This is one of those recipes I associate with my grandmother who would always have dried pigeon peas stored in re-purposed glass ketchup bottles, in a dark corner of her smoky kitchen (she cooked with an open wood fire - called a coal pot). While she would save hers for making stew peas and pelau, the odd time she would make this rice dish, it was a bit different than what I'm about to share. If you have a pressure cooker you can cook the peas in a much faster time, but I quite like this slow method.
We were into hour 5 of the long drive to Connecticut from Toronto to watch the Trinidad and Tobago Soca Warriors take on the US men's national team in a world Cup qualifying game. My friend who was the designated driver for the trip, asked if I had ever done a curry chicken pelau. The next hour or so we found ourselves engrossed in the possibility of such a recipe and why we thought it was a delicious idea. Though neither of us had tried it before, in our minds it was doable.This curry chicken pelau is a tribute to that trip and the way we dissected the (possible) recipe.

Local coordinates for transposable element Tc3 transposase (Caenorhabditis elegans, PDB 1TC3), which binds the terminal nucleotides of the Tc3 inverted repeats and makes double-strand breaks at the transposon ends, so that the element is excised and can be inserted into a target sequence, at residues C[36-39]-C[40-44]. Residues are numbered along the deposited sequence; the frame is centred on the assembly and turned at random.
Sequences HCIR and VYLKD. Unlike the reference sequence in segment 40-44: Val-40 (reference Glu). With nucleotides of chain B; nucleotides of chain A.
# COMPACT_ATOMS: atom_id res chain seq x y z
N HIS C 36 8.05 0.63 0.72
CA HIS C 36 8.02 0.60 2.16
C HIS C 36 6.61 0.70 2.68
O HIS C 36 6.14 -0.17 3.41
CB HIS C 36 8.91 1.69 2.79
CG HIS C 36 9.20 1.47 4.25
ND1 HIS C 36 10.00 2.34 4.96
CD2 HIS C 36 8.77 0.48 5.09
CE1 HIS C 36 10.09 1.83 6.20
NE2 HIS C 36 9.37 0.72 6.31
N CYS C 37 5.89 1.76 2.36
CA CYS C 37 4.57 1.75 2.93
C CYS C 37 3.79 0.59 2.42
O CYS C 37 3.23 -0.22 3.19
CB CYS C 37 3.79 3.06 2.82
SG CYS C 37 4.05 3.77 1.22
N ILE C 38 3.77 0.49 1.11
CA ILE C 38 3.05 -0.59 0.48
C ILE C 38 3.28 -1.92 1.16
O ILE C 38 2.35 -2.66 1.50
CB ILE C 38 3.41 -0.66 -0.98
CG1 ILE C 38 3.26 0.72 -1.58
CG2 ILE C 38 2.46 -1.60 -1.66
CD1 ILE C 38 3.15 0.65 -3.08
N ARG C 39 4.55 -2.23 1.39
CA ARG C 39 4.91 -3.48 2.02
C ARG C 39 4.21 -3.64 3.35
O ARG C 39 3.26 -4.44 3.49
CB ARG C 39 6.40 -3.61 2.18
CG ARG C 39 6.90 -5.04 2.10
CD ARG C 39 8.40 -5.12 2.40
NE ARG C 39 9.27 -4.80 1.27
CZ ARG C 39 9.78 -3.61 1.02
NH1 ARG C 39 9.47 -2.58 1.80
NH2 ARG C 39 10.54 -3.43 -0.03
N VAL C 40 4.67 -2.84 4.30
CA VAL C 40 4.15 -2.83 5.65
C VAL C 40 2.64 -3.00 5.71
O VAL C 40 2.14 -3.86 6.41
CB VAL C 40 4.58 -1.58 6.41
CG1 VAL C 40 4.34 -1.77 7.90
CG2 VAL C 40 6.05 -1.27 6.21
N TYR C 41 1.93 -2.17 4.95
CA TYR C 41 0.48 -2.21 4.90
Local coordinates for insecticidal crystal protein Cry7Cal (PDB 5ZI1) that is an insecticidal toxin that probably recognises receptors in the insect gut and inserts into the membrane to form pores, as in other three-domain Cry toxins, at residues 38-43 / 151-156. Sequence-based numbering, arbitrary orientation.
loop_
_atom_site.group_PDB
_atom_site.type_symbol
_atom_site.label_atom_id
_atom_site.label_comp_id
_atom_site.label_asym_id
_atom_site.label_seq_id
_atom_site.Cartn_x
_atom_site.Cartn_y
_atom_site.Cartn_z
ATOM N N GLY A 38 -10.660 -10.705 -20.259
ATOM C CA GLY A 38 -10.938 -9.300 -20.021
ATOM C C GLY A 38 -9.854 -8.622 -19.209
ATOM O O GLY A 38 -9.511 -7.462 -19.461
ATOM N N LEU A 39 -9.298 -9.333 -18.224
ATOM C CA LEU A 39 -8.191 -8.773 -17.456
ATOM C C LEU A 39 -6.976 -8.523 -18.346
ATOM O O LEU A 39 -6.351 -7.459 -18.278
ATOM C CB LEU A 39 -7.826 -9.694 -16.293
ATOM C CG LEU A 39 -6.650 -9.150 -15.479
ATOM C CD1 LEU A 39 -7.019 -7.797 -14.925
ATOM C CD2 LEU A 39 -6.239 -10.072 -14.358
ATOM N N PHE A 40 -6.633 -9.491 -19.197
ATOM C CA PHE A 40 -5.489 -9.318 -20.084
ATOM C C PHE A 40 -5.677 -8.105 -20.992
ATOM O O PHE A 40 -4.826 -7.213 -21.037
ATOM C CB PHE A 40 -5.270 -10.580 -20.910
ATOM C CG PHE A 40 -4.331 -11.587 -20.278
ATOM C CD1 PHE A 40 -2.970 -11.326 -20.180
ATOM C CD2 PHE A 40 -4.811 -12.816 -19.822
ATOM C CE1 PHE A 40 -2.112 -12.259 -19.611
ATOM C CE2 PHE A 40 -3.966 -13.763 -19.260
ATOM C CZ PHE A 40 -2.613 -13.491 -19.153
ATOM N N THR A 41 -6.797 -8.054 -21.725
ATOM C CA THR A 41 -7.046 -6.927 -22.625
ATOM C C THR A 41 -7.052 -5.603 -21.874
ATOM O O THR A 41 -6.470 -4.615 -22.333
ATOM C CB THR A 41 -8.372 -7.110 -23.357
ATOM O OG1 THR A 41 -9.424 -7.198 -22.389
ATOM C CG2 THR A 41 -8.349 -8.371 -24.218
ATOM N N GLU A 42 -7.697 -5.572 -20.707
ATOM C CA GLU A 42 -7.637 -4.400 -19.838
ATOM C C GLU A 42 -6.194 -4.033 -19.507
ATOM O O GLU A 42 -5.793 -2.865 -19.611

With the increase in demand for both vegetarian and gluten free recipes, I thought I'd take one of the most traditional dishes of the Southern Caribbean and remove a key ingredient - meat! Meat lovers can tune in here for the Chicken pelau video. This one pot dish was a must whenever we'd spend a day at the beach, go to the Oval to watch touring cricket teams and whenever pigeon peas was in season. Back then freshly shelled peas were used, but today living in North America I have no choice but to reach for the canned stuff. I assure you, you won't know there isn't meat in this dish when it's done 'bubblin' and you serve yourself a plate.
Pumpkin rice rice is a dish I only just started to appreciate after having it at an “Island Grill” fast food joint in Kingston, just over a year ago. Though that pumpkin rice was rather bland, it worked well with the side of spicy jerk chicken and creamy coleslaw or maybe I was terribly hungry […]
I can still recall sitting in our “gallery” (porch) shelling peas as the first crop of pigeon peas was reaped (btw, shelling is the term used to describe removing the peas from the pod). My parents always planted corn and peas every rainy season so we enjoyed fresh peas cooked in many different forms. Stewed, […]